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According to Scheler, neither the concept of duty, nor of norm can serve as a point of departure for ethics. Much less can they function as a measure (Scheler 1973, 190) for the establishment of the possible distinction between good and evil. The concept of duty brings a necessitation that is subjectively conditioned, and not founded objectively in the essential value of the matter of fact. As Scheler says: “The mere ‘from within’ does not give the idea of duty any higher dignity (Scheler 1973, 193)”. The idea of a measurement or a foundation of values from inside brings an element of blindness (Scheler 1973, 192) that can shorten the surpass of the values itself. For Scheler, every ought has its foundation in values, but values are not founded in the ideal ought. From this comprehension, Scheler draws two important axioms: “The being of a positive value is itself a positive value; the being of a negative value is itself a negative value.” (Scheler 1973, 206) The evaluation of values is due by itself and not by an internal law that comes from within. The idea of duty should be place in an attitude founded on values and not in a duty that is floating in the air (Scheler 1973, 211). As the values have its own givenness and they are given in feelings, it does not follow that the values exist only as they are felt or can be felt (Scheler 1973, 244). The feelings are bearers of values and not their essence. The history of philosophy has caused a prejudice in making a division between reason and sensibility (Scheler 1973, 253). In doing so, the rational was constituted as absolute and a priori; whereas, emotions was constituted as relative and empirical. Interpreting Pascal, Scheler says that the “reason of the heart” (Scheler 1973, 255) shows the givenness present in the feelings. Thus, Scheler will uphold a priori non-formal (material) on the feelings, with its interconnections, so that they can bear the values in its essences. What we feel, we feel immediately. That “what” (Scheler 1973, 259) of the feeling is a value-quality that comes over us as its manner of givenness. We are not previously conscious of feeling itself, but there is an execution of feeling that requires an objective reflection that should be based on the value-quality itself and not on the feeling-state (the intensity we feel it). 360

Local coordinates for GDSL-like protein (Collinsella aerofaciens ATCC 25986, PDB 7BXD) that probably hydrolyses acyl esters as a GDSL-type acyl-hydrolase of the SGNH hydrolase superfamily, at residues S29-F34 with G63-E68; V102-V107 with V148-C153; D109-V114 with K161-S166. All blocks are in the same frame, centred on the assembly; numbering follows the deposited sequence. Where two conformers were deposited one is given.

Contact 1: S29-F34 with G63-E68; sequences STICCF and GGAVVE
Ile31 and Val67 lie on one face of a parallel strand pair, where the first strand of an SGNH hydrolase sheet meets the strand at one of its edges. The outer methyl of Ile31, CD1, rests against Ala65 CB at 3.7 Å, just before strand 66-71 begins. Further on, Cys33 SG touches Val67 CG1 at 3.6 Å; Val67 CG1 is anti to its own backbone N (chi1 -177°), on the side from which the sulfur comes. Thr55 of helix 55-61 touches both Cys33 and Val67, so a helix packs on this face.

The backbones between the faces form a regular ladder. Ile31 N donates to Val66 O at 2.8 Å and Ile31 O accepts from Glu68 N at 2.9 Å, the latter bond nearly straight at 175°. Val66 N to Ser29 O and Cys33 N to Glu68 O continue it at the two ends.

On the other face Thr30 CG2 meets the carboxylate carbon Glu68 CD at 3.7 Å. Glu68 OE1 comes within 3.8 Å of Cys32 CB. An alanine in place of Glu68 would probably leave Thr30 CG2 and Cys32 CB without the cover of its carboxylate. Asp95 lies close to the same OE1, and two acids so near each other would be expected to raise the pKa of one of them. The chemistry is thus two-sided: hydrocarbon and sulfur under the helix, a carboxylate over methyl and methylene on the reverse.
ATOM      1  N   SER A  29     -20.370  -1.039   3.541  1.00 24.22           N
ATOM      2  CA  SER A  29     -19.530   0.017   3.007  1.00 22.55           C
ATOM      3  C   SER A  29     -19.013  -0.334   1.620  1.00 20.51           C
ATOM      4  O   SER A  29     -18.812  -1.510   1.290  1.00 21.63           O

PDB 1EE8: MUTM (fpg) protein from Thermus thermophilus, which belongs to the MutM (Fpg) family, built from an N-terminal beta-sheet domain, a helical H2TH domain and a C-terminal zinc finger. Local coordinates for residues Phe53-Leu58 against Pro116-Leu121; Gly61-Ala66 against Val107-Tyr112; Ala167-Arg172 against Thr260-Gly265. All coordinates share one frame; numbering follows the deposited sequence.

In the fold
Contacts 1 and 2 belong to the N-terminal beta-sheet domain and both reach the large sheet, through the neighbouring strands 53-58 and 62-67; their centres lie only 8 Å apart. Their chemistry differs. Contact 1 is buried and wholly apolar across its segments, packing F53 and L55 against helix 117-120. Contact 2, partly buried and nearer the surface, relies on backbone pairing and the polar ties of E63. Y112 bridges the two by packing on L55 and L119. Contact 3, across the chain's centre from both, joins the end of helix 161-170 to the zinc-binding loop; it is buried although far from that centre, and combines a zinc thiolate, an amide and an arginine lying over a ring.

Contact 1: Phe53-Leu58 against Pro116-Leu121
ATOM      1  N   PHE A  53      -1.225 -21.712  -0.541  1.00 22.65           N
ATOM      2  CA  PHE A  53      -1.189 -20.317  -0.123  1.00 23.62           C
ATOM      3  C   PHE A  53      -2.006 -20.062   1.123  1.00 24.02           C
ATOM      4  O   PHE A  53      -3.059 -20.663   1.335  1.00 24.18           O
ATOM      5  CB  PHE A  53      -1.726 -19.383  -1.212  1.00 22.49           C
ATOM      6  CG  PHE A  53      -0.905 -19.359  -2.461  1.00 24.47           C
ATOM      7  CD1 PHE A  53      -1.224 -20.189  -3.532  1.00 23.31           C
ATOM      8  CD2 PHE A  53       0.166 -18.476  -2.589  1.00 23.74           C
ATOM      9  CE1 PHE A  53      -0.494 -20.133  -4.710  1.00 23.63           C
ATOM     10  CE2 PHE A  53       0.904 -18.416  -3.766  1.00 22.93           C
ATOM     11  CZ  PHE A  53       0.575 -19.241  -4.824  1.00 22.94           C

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It is not the changing ideas about values (e.g. love and justice) that must be investigated, but the forms of moral attitudes themselves and their experienced order of ranks. Also, it is not the action that is considered noble or useful, or conductive to well-being, but the rules by which such values themselves were preferred or placed after (Scheler 1973, 302). Scheler writes: “The rules of preferring that belong to an old ethos are not abolished as a new ethos grows. Only a relativizing of the whole of the old ethos occurs.” (Scheler 1973, 305) Scheler, with this phenomenological view, tries to avoid relativism and absolutism. Absolutism by its formalism disregards a no-formal givenness of values and the relativism disregards the a priori of value itself. Both absolutist and relativist ethics disregard a priori givenness of values. Taking the values as the base, the execution of all willing based on loving, for example, is always pleasant, and all willing based on hate is always unpleasant. It doesn’t matter if I feel pleasant when my hate is satisfied or unpleasant when my love is not corresponded. That appears as a paradox that Scheler tries to solve, considering the fact that there is a conterstriving against positive values felt as positive values and that there is a striving for negative. According to Scheler, we need to look for the essential condition of it. First of all, the values that we are talking about are values of a person. Thus, the self-destructive character of evil rests on the idea that the evildoer must destroy himself and his own world. That means that this false value is self-destructive and, for this reason, will destroy the character of a person, and will pervert the feeling that accompanied it. Therefore, concludes Scheler: “Every preferring of a higher value to a lower one is accompanied by an increase in the depth of the positive feeling. Every placing after of a higher value is accompanied by an increase in the depth of a negative feeling.” (Scheler 1973, 356) That follows necessary that, if the value is good it will be accompanied by positive feeling and if it is not good, although it will cause a transitory pleasure, the feeling will be in its nature a negative feeling. Thus, the paradox is solved by the nature of the value itself that will always invoke positive bearers (feeling), and the